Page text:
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Multiple Models: a Background Modeling Example

In the previous section we showed how to fit the same model to multiple datasets. We now demonstrate how to fit multiple models, each with their own response, to the same dataset. There are several reasons why this may be useful, for instance:

We will demonstrate the third example here. Suppose we have a model for the background spectrum that requires a different response to that for the source spectrum. Read in the source and background spectra as separate files:

XSPEC12>data 1:1 source.pha 2:2 back.pha

The source and background files have their own response matrices:

XSPEC12>response 1 source.rsp 2 back.rsp

Set up the model for the source. Here we will take the simple case of an absorbed power-law:

XSPEC12>model phabs(pow)
 
Input parameter value, delta, min, bot, top, and max values for ...
1      0.001(      0.01)          0          0     100000      1e+06
1:data group 1::phabs:nH>
              1       0.01(      0.01)         -3         -2          9         10
2:data group 1::powerlaw:PhoIndex>
              1       0.01(      0.01)          0          0      1e+24      1e+24
3:data group 1::powerlaw:norm>

Input parameter value, delta, min, bot, top, and max values for ...
              1      0.001(      0.01)          0          0     100000      1e+06
4:data group 2::phabs:nH>
              1       0.01(      0.01)         -3         -2          9         10
5:data group 2::powerlaw:PhoIndex>
              1       0.01(      0.01)          0          0      1e+24      1e+24
6:data group 2::powerlaw:norm>0 0

Note that we have fixed the normalization of the source model for the background dataset at zero so it doesn't contribute. Now we need to set up the background model for both datasets with the appropriate response matrices.

XSPEC12>response 2:1 source.rsp 2:2 back.rsp

This tells XSPEC that both these datasets have a second model which must be multiplied by the source.rsp response matrix for its contribution to the source region and back.rsp for its contribution to the background region. This is likely to be the case for a standard imaging data where the response will only depend on the extraction region. Note that for a coded-aperture mask the situation may be more complicated with a different response for the source and the background even if they are extracted from the same region of the detector. We now define the background model to be used. In this case take the simple example of a single power-law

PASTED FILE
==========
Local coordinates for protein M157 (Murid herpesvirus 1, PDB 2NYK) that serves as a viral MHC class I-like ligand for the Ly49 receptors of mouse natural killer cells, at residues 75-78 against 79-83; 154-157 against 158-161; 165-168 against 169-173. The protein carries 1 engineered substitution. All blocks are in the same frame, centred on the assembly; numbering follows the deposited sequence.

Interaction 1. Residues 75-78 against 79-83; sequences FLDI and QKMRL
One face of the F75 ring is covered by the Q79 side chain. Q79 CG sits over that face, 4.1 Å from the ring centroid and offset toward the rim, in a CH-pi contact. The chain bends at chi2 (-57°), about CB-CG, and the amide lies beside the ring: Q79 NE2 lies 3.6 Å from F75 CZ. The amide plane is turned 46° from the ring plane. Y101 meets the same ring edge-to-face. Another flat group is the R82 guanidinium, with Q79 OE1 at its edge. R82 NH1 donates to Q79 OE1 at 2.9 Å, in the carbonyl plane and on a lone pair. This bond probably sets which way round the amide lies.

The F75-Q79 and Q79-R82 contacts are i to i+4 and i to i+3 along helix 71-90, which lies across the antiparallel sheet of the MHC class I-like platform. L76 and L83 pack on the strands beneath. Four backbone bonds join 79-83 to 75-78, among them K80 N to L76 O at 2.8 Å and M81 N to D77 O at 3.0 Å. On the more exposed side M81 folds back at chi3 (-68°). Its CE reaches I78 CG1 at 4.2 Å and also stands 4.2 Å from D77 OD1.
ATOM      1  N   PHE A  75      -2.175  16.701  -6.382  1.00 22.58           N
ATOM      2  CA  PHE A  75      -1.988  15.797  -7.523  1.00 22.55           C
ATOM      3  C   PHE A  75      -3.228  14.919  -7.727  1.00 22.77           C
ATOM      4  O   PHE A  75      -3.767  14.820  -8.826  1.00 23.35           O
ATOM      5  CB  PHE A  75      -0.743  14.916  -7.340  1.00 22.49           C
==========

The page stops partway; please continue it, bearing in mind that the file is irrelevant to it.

XSPEC12>model 2:myback pow  

Input parameter value, delta, min, bot, top, and max values for ...
              1       0.01(      0.01)         -3         -2          9         10
1:myback:data group 1::powerlaw:PhoIndex>
              1       0.01(      0.01)          0          0      1e+24      1e+24
2:myback:data group 1::powerlaw:norm>

Input parameter value, delta, min, bot, top, and max values for ...
              1       0.01(      0.01)         -3         -2          9         10
3:myback:data group 2::powerlaw:PhoIndex>
              1       0.01(      0.01)          0          0      1e+24      1e+24
4:myback:data group 2::powerlaw:norm>

We have now set up XSPEC so that the source data is compared to a source model multiplied by the source response plus a background model multiplied by the background response and the background data is compared to the background model multiplied by the background response. The background models fitted to the source and background data are constrained to be the same.

XSPEC12>show param
Parameters defined:
========================================================================
Model phabs<1>*powerlaw<2> Source No.: 1   Active/On
Model Model Component  Parameter  Unit     Value
 par  comp
Data group: 1
   1    1   phabs      nH         10^22    1.00000      +/-  0.0          
   2    2   powerlaw   PhoIndex            1.00000      +/-  0.0          
   3    2   powerlaw   norm                1.00000      +/-  0.0          
                           Data group: 2
   4    1   phabs      nH         10^22    1.00000      = 1
   5    2   powerlaw   PhoIndex            1.00000      = 2
   6    2   powerlaw   norm                0.00000      frozen
________________________________________________________________________

========================================================================
Model myback:powerlaw<1> Source No.: 2   Active/On
Model Model Component  Parameter  Unit     Value
 par  comp
                           Data group: 1
   1    1   powerlaw   PhoIndex            1.00000      +/-  0.0          
   2    1   powerlaw   norm                1.00000      +/-  0.0          
                           Data group: 2
   3    1   powerlaw   PhoIndex            1.00000      = myback:1
   4    1   powerlaw   norm                1.00000      = myback:2
________________________________________________________________________

It is often the case that the response information is split into an RMF and ARF, where the RMF describes the instrument response and the ARF the telescope effective area. The particle background can then be included by using the RMF but not the ARF:

XSPEC12>data 1:1 source.pha 2:2 back.pha 
XSPEC12>response 1 source.rmf 2 source.rmf 
XSPEC12>arf 1 source.arf 
XSPEC12>response 2:1 source.rmf 2:2 source.rmf


next up previous contents
Next: Using XSPEC to Simulate Up: Walks through XSPEC Previous: Simultaneous Fitting